Could the U.S. ever get its own paid period leave? As Washington just made clear, the answer at the federal level seems to be a clear no, but that doesn’t mean it might not become an enticing option for some U.S. employers— especially at a moment when many are looking for new perks to help them stand out in a hot labor market.

The history of paid period leave

While paid menstrual leave has yet to take root in North America, it’s found a foothold elsewhere in the world. In the 1920s, period leave fluctuated in and out of public favor in Soviet Russia, before dissipating for good in the 1930s. In 1947, Japan initiated a period leave policy for “female factory workers” with painful periods in poor working conditions. Since 1953, South Korea has allowed one day off per month. Taiwan’s national policy started in 2002, Indonesia has provided up to two days off for period pain since 2003, and Zambia’s period leave policy is known as “Mother’s Day.” Certain provinces in both China and India offer time off as well; in 2016, China no longer required employees to provide a doctor’s note to prove period pain.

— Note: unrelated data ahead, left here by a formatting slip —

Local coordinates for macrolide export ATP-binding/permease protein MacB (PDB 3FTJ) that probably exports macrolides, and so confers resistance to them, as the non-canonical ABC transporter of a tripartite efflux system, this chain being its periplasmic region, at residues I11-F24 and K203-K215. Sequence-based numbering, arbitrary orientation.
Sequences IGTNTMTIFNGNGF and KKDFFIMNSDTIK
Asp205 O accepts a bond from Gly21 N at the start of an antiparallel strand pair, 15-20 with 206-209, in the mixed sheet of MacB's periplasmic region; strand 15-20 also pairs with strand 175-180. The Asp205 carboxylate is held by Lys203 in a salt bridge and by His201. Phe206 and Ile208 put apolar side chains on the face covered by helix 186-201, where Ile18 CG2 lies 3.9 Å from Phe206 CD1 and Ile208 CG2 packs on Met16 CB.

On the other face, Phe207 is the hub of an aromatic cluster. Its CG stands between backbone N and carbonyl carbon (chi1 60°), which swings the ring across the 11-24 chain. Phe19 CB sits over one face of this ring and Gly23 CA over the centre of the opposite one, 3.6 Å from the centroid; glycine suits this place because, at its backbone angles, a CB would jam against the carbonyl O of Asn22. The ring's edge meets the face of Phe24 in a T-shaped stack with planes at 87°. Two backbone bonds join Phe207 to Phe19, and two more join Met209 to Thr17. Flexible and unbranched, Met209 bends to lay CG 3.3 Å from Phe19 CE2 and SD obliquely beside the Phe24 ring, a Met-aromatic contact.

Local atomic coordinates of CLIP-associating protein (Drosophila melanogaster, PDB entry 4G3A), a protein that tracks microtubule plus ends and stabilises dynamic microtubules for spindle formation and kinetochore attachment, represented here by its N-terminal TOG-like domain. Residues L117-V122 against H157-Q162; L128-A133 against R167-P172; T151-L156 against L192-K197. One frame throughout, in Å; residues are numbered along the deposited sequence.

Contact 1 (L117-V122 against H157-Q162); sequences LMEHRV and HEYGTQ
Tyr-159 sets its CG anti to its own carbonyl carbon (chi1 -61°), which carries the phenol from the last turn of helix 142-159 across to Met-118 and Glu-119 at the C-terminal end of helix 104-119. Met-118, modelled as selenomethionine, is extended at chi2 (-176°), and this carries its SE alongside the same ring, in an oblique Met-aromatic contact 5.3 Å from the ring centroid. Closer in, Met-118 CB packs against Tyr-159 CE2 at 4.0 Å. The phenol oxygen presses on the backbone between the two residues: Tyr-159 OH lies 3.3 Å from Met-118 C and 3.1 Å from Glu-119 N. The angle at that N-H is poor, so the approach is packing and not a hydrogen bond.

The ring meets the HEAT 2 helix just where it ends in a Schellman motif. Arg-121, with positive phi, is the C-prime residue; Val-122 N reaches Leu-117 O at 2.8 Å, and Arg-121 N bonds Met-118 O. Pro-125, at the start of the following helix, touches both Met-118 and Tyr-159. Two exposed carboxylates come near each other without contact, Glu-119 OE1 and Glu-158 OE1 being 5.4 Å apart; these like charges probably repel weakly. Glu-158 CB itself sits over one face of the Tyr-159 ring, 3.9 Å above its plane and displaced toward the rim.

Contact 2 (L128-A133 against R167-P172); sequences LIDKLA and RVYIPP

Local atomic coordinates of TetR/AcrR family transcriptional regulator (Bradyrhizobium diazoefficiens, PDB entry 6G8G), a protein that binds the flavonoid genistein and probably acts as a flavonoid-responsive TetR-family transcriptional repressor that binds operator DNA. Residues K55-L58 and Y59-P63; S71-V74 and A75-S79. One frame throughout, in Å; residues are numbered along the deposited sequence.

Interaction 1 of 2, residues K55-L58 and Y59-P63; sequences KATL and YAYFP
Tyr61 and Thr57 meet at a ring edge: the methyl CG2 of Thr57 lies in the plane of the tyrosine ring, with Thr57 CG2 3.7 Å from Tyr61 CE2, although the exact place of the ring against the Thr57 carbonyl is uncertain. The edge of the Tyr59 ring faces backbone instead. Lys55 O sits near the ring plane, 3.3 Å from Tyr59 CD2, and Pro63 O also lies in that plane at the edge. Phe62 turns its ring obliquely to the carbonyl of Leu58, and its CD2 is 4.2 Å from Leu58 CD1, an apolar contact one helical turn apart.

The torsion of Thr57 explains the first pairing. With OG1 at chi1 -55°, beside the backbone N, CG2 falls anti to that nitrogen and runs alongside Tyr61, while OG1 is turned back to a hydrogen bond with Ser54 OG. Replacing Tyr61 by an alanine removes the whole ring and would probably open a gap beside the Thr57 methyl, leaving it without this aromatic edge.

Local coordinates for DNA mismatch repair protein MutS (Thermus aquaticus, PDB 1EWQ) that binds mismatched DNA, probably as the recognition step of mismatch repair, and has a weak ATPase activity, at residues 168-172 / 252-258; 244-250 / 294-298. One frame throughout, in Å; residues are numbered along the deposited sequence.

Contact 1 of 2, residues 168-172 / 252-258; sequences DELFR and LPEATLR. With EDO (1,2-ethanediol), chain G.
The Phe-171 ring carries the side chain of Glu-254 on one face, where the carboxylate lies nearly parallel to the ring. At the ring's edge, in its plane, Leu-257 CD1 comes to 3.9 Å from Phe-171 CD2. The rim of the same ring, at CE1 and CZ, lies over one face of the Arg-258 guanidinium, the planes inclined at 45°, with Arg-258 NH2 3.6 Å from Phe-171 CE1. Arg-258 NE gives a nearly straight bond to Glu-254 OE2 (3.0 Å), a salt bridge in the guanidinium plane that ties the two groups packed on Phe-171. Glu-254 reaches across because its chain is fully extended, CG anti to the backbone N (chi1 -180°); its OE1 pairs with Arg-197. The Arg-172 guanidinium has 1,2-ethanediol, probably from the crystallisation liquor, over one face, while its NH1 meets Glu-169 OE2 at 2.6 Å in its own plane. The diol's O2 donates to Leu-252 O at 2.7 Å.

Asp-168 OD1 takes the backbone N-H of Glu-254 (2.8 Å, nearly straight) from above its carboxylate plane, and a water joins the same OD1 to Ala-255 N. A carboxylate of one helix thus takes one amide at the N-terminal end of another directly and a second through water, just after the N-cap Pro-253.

Yet even when such policies are adopted, it’s not clear how effective they are. In countries like Japan and Korea, reports find that the number of people taking the leave has fallen over time. The BBC reports that the former CEO of Asiana Airlines denied 138 requests for period leave between 2014 and 2015. Last March, the Jakarta Post wrote that an Indonesian reporter did not even know she could take time off, and was denied it when she finally asked.